Timing also affects the coordination of water releases from upstream dams to downstream reservoirs.

“The changes of the last 20 years have been pretty substantial in terms of the amount of runoff coming into Lake Powell,” said Ralph.

Last spring, to keep hydropower running, the federal government for the first time kept water in Lake Powell and did not release it to Lake Mead.

As their famous “bathtub rings” reveal, the two reservoirs now stand at one-quarter capacity, approaching "dead pool" — a point at which the water drops so low it can no longer flow downstream.

And that’s not all.

“We run the risk of reservoir levels reaching below where the intake is where we draw the water out,” said White.

Testing the domino theory

Further upstream, nearer the Colorado’s origins, the news isn’t much better.

“There's some evidence that Southwest Colorado in particular is maybe aridifying at a faster rate, or more intensely,” said Kathryn Sorensen, director of research at the Kyl Center for Water Policy at ASU’s Morrison Institute for Public Policy.

Experts define several types of drought. They fall like dominoes: from precipitation drought to soil moisture drought to agricultural drought and, most seriously, Arizona’s current hydrological drought.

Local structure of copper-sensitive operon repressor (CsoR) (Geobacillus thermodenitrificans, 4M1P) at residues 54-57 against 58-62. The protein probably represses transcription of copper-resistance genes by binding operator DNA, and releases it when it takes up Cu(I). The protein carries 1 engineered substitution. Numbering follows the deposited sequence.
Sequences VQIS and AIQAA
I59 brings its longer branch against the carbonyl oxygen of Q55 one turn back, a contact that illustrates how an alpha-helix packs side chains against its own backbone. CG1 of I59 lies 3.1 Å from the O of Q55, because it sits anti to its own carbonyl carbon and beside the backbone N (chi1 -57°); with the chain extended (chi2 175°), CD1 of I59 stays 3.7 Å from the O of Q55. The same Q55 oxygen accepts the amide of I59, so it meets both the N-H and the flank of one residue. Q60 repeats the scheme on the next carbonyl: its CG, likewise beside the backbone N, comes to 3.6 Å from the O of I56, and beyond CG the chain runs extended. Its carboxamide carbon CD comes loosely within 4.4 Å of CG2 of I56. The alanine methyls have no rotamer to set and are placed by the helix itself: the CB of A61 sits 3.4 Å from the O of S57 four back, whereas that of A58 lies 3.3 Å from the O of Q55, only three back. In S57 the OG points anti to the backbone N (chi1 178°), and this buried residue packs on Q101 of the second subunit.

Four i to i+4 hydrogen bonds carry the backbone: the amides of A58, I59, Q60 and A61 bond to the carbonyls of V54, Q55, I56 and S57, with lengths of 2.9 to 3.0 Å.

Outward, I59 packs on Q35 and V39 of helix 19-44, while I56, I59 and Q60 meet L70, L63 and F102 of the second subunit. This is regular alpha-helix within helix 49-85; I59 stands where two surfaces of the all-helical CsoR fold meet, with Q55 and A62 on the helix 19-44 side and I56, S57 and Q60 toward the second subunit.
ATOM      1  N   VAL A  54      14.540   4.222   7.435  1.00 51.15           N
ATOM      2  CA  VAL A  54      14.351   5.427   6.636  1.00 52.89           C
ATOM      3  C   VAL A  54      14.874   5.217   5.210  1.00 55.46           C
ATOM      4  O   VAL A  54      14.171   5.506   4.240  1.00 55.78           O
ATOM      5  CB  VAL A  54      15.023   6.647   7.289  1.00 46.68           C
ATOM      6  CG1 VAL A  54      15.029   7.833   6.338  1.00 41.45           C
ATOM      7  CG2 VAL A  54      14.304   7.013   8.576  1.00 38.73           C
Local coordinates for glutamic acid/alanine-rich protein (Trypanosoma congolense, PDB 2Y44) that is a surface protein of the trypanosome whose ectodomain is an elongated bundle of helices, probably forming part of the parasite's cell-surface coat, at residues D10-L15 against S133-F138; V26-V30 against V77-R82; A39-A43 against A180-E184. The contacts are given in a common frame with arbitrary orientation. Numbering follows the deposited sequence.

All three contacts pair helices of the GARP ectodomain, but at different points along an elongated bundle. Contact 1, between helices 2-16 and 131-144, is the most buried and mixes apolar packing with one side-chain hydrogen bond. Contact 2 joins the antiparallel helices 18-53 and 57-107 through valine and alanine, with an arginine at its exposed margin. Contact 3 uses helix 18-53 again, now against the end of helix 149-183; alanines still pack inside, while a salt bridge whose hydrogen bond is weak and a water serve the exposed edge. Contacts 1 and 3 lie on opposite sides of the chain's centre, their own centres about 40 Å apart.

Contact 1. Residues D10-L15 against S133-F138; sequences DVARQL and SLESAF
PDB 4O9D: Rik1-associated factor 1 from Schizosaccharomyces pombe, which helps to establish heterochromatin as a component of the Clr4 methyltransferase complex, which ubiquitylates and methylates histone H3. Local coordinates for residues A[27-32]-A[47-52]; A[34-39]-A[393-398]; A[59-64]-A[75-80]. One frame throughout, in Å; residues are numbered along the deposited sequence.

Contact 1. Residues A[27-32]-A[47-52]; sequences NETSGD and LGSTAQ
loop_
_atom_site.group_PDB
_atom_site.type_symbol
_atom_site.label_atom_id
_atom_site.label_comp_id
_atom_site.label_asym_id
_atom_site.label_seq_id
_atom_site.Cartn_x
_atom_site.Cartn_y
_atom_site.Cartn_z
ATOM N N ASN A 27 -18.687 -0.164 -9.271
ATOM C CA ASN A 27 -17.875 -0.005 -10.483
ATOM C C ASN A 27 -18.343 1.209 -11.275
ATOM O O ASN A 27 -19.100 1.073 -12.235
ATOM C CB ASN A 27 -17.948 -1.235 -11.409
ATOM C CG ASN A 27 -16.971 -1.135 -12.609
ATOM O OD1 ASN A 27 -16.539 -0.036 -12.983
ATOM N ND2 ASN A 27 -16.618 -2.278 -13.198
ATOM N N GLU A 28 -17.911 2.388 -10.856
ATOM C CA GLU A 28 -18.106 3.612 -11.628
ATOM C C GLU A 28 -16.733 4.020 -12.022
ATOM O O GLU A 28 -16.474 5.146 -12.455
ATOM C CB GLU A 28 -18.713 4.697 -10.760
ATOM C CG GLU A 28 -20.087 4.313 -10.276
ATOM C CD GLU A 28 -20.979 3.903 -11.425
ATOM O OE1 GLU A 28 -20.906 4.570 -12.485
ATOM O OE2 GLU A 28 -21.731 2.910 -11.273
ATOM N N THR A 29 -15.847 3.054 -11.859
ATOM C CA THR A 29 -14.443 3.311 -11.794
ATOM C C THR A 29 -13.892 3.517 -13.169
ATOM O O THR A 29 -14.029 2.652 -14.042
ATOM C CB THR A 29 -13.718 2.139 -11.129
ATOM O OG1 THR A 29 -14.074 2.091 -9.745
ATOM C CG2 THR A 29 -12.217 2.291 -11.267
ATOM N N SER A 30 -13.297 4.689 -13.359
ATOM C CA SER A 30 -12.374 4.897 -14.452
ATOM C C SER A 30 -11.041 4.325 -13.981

Baking out so much moisture takes time; recovering — even with decades of perfectly timed, above-average rain and snow – could take longer.

“And coming out of a drought isn't necessarily the same pathway as going into a drought,” said Vivoni.

Research published in the journal Science suggests the average annual Colorado River discharge has diminished about 9% per degree Celsius of warming.

“You do see this consistent decline in water availability with the increase in temperature,” said White.

Barrels on the receding shoreline of Lake Mead. Getty Images

Answering the burning question

So, is drought the new normal?

No, but something worse probably is: aridification.

Many experts think it’s time to stop viewing present circumstances as something to bounce back from and instead accept them as escalating problems to be managed.

“I think we have to manage as though this drought is going to last, or that the aridification of the Colorado River Basin is permanent,” said Sorenson.

That means managing for worst-case scenarios, reducing demand, conserving across all sectors — municipal, agricultural, mining, power – and continuing reclamation projects.

But the politics of water remain, as Sorenson puts it, “very, very tough.”

“There's going to have to be pain in the Colorado River Basin; we have to use significantly less water. That is not an easy undertaking,” she said.

Emerging technologies can help, but experts say real progress will require leadership that can unite people from diverse and often competing interests around a water vision for the West.

EDITOR'S NOTE: This story has been updated to correct the spelling of Kathryn Sorensen's name and the spelling of and the Kyl Center for Water Policy.

Explore all the stories in KJZZ's 'Every Last Drop' series

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Is drought in Arizona and the Southwest the new normal?
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How much can at-home conservation impact Arizona's water shortage?
How Scottsdale's drought plan has reduced the city's water footprint
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As drought worsens, will Arizonans see higher water bills?